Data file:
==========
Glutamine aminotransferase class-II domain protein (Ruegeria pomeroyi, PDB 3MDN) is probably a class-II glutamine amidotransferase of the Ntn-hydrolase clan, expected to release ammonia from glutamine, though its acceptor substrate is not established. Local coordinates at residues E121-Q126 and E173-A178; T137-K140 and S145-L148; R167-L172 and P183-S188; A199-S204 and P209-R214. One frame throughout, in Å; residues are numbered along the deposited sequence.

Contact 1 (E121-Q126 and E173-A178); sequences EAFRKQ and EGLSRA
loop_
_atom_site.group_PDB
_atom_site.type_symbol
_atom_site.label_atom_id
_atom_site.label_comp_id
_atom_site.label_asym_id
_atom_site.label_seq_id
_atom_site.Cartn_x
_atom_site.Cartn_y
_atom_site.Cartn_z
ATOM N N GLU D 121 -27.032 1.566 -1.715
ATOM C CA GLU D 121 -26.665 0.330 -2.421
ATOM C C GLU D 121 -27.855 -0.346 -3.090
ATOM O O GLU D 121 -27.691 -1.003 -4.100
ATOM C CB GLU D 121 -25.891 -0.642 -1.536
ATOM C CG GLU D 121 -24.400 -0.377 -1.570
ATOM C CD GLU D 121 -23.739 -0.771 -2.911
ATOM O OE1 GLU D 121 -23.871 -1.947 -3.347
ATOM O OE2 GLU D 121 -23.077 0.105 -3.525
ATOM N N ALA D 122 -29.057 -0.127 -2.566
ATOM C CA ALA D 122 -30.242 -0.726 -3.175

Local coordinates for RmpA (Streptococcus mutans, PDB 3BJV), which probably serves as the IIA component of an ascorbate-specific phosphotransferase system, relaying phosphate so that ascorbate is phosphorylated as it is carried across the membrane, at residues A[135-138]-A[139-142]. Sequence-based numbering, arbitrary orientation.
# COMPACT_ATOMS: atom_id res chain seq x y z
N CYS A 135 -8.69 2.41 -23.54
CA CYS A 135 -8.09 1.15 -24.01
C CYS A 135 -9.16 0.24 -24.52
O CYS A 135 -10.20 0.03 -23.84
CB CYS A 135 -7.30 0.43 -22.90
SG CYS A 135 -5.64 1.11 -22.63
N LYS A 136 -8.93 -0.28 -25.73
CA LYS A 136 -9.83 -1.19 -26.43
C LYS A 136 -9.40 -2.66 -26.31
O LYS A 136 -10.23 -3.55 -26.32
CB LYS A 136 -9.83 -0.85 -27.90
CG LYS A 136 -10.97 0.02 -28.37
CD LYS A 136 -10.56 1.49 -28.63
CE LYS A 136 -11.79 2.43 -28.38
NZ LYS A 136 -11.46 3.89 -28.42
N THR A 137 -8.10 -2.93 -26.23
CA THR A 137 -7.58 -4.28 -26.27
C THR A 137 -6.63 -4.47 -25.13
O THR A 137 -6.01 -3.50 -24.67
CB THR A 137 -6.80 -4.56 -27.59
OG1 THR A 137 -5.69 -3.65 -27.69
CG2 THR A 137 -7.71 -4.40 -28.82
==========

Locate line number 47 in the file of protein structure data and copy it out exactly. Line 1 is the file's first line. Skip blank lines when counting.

CG2 THR A 137 -7.71 -4.40 -28.82